American Idiot and Jukebox Musicals
Marisa chimes in on the Broadway adaptation of Green Day’s American Idiot: Is it successful, or just... idiotic?
American Idiot photographs by Alessandra Mello
Last week, we took a look at Sugar at the Westchester Broadway Theater to show how some musicals based on movies don’t always turn out so well. But what about that other kind of popular Broadway adaptation — the now infamous “jukebox musical” — based around the songs of a single artist?
Last week, I had the opportunity to see American Idiot, based on the music of Green Day. Tom Kitt, an Armonk native, re-arranged the songs for the show. It’s actually been a heck of a year for Kitt. In addition to opening American Idiot, which was just nominated for the Tony Award for Best Musical, he also won the Pulitzer Prize for his other Broadway hit, Next to Normal. And the musical won without even being nominated!
Anyway, adapting a movie into a musical, as dodgy as the prospect is, seems easier. The characters, story, and resolution are all in place. You just need to add some songs and dance numbers, and — presto! Broadway musical.
These “jukebox musicals” are harder to construct. It’s pretty much the opposite prospect: The creators have to start with is the body of songs from a single artist. From there, they have to stitch together a coherent story and, hopefully, some well-realized characters out of what they can tease from the song lyrics.
American Idiot was actually in a better position to face these obstacles from the start. The musical is pulled together not from the band’s entire discography, but mostly from its last two albums: American Idiot and 21st Century Breakdown. The band wrote American Idiot: The Album with a loose plot in mind, and sketched out a few recurring characters through the songs. At least there was some sort of framework for them to work with. Then they added in a tricked-out set, some super-modern choreography, and a frenetic rock-concert feel, and the show was pretty much fantastic. (At least, according to me, the Tony nominating committee, and The New York Times.)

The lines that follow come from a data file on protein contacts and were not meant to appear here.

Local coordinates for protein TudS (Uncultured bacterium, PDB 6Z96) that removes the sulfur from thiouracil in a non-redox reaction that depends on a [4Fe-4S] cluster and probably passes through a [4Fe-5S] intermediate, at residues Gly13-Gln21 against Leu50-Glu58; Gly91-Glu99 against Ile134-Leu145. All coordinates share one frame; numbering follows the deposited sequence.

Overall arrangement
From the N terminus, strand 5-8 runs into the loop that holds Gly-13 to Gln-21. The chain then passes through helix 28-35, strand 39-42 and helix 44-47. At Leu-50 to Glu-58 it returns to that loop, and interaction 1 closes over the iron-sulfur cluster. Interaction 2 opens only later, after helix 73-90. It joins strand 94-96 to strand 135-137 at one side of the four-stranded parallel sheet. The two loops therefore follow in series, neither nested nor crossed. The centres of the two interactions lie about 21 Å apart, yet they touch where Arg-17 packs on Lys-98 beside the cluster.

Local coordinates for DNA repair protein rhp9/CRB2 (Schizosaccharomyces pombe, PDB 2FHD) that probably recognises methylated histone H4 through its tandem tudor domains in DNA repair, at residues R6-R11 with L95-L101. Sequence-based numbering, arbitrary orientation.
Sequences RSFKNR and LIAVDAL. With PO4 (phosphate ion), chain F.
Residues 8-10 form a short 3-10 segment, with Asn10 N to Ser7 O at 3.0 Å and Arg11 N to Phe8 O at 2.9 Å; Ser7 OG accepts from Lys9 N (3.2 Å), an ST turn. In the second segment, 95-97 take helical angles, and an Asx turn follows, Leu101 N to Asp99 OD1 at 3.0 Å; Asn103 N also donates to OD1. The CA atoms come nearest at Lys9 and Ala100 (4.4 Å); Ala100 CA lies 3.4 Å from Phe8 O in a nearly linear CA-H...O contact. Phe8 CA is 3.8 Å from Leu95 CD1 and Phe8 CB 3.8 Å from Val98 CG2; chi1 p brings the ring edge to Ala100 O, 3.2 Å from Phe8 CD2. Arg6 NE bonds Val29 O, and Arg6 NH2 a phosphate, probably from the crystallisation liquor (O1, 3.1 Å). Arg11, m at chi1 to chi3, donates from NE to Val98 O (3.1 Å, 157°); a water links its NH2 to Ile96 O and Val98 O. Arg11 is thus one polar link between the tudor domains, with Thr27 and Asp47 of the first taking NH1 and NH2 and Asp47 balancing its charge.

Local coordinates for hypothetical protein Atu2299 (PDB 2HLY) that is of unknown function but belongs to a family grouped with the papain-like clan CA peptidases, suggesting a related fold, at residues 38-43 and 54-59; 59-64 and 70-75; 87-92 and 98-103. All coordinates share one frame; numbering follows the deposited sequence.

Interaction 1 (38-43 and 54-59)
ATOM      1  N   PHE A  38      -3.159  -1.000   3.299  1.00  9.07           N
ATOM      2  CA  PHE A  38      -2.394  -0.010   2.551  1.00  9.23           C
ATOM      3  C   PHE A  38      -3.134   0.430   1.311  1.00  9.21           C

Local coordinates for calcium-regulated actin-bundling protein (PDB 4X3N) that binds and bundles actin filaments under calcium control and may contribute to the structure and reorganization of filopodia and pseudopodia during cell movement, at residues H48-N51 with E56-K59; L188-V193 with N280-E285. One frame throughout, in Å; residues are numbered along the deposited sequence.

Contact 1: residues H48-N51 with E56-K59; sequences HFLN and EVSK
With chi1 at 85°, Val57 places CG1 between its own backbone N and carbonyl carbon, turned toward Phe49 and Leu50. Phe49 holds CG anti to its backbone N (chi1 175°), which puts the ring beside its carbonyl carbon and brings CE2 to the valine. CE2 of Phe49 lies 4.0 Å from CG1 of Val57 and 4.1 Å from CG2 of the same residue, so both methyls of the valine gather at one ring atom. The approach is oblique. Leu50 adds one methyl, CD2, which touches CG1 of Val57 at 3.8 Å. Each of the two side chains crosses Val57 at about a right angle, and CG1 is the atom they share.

Still, though, since they don’t add in much dialogue between Green Day songs, the plot of the musical is very thin. Not in a detrimental way, but you often get an impression of what’s going on rather than the nuts and bolts of what the characters’ relationships are (if that’s what you’re looking for in a show).
By contrast, something like Mamma Mia, also a successful show, uses lots of between-songs dialogue to put together a plot that you never could have imagined solely from listening to ABBA Gold. Then there’s the other extreme — something like Movin’ Out or Come Fly with Me — which uses no between-song dialogue and tries to express to the story only through Twila Tharp’s choreography.
In the end, these musicals boil down to isn’t really the plot, characters, or the emotional journeys they take you on. If you like the artists and the songs, you’re probably going to like the show. In this way, it’s a lot easier for a jukebox musical to be more successful than a movie adaptation. An audience may love a character form a movie, but that loyalty does not extend to loving a musical based on that movie solely because a character is in it. In contrast, I had a blast at American Idiot, but I would’ve loved it no matter what happened on stage just because I got to hear “Good Riddance” at the end of it. (Sixteen-year-old me was so jealous.)